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Art & Social Space
C'undua: Pact for life. Prospects for the Social Imaginary of Mapa Teatro
by David Gutiérrez Castañeda

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David Gutiérrez: The negotiative strategies used to draw closer to these communities, and develop stories with them were important. How did that take place?

Rolf Abderhalen: That's why the workshops were set up, that was the idea. The workshops were spaces, perhaps unlike other types of interventions, where people were encouraged to do things, take photos, play games, different dynamics that are not necessarily in line with the forms of intervention usually proposed by social workers or workers in municipal agencies. The approach took shape by taking time to work with the community. It's like field work where you are primarily an observer, but a participating observer, you're not a passive, distant observer, you're an observer who joins in, not an observer with an object of study, but one who deals with a community, with real people, and it's based on pure empathy. We were a group, it wasn't just me, we were a group of people, and everyone sought to establish dialogues, conversations, and relations. In the final analysis it all boils down to the specific dynamics of building relationships, having dialogues, conversations between people who meet and start talking: -ok, where do you live?- and -what are you doing here?- I ask you, and you ask me.

After several meetings, several field visits, we began to see how people in Usaquén or Las Nieves lived. We saw how older adults were set apart, they had separate activities, but in fact not much is done with them. We also noticed how there were a few young people who lived there but they didn't really know what to do; that there were age groups that sort of needed special attention. We couldn't bring everybody together and propose activities that would put the older people to sleep and bore the younger ones. We had to specify the relationship a little, by looking for subjects or bonds that would act as a stimulus for bringing groups together. So that's where it dawned on us that the most interesting stories were those of the founders of the barrios, the stories of how they had gotten there, the stories of how they had built their houses, how a makeshift neighborhood had managed to accomplish this or that. There were stories of the foundation of the barrio that were obviously meaningful to older adults, but not to 20-year-olds who were settled in and really had no idea what had previously taken place. That's how the Libros de la Memoria (Memory Books) came to light: they were born of listening to an old man telling us stories of his life in the barrio and of the following conversation: -Haven't you told these stories before? Do you have an album?- -No, I don't have an album-- -Ah, why don't we make an album then?- A discussion of the family memories and of the album would follow, and they'd say: -No, I have photos, but I don't have an album. I don't know how to write-. And we'd answer: -Can anyone in your family write?- -Yes, my granddaughter can write-. -Ah ok, why don't you tell your granddaughter, and she can write it down for you-. So the Books became completely personal albums of each person and their families. Those who couldn't write resorted to their daughter, or son, or granddaughter or nephew, who would write for them. Those who could wrote their memories directly. Then some of them would get others to decorate the album, adding personal photos, and other things such as color cards, drawings, or cut-outs from magazines that they thought were nice. Some of the Books thus became the core action that arose out of the conversations at the end of the workshop. All that led to questions: questions about the founding of the barrio and its myths. The establishment of the barrio became the most important consideration.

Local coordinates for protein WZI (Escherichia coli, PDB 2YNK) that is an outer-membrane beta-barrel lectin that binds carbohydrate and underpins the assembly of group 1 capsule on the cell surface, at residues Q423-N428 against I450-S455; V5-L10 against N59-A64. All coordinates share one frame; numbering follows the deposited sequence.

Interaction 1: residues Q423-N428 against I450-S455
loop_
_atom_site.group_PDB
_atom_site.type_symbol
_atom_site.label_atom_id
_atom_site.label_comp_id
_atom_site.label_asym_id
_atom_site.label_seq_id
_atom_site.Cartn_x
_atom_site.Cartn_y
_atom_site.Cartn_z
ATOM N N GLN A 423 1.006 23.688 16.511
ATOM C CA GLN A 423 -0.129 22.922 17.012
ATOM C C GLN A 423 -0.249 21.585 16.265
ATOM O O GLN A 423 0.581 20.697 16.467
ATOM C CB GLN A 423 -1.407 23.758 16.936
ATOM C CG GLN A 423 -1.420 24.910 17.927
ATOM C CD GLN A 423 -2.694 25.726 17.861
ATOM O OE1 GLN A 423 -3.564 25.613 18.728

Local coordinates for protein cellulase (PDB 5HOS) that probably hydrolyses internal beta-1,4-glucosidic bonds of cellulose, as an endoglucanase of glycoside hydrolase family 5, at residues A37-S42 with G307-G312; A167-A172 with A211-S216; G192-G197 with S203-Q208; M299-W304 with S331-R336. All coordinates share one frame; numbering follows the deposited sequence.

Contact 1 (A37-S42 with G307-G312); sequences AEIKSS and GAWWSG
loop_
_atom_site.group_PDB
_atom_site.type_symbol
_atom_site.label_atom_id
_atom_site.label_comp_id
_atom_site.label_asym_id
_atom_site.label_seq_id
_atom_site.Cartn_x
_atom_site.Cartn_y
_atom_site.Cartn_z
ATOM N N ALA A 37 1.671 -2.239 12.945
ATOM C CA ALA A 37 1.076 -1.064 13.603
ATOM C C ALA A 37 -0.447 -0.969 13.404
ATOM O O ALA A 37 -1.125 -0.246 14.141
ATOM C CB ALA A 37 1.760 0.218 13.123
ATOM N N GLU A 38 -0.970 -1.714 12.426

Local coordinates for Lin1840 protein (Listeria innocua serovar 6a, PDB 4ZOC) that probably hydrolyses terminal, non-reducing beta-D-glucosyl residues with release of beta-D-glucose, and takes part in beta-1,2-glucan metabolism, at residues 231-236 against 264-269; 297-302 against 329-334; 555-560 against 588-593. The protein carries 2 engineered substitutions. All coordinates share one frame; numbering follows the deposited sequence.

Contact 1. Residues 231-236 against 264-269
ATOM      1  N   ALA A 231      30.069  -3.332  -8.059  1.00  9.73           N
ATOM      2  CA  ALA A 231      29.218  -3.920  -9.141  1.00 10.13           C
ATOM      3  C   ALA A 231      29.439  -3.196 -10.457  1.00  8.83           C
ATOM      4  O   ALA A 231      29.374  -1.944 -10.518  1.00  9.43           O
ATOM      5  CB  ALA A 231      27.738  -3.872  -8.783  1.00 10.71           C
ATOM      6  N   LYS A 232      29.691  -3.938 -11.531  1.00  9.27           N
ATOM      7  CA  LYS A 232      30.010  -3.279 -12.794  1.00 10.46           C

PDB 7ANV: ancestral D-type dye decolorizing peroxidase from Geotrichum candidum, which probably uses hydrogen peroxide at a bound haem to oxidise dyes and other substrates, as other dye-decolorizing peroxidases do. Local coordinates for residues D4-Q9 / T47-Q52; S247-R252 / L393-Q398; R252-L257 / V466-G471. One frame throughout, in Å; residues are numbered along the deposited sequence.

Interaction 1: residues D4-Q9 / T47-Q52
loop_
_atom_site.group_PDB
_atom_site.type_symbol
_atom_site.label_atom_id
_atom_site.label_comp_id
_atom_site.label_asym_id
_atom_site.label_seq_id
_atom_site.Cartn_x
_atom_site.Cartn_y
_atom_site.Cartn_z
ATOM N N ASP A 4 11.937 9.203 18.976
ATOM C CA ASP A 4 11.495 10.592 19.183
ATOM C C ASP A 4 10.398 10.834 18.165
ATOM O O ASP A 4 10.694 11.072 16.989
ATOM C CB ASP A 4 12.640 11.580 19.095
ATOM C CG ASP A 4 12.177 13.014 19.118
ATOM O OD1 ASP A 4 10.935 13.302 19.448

Link to Interview with Rolf Abderhalden by David Gutiérrez Castañeda Part two

* This interview was conducted within the framework of the Estrategias Artísticas para Procesos de Aprendizaje Significativos (Art Strategies for Meaningful Learning Processes), together with Sylvia Suárez and Luisa Ungar of Colombia's National University. A student, Alejandro Suárez, helped to transcribe the interview.

(1) Cúndua is the place where we will all go after death, according to the Arhuaca mythology of the Sierra Nevada de Santa Marta in Colombia.
(2) A well-known Colombian paramilitary who is head of Colombia's United Self-Defense forces.

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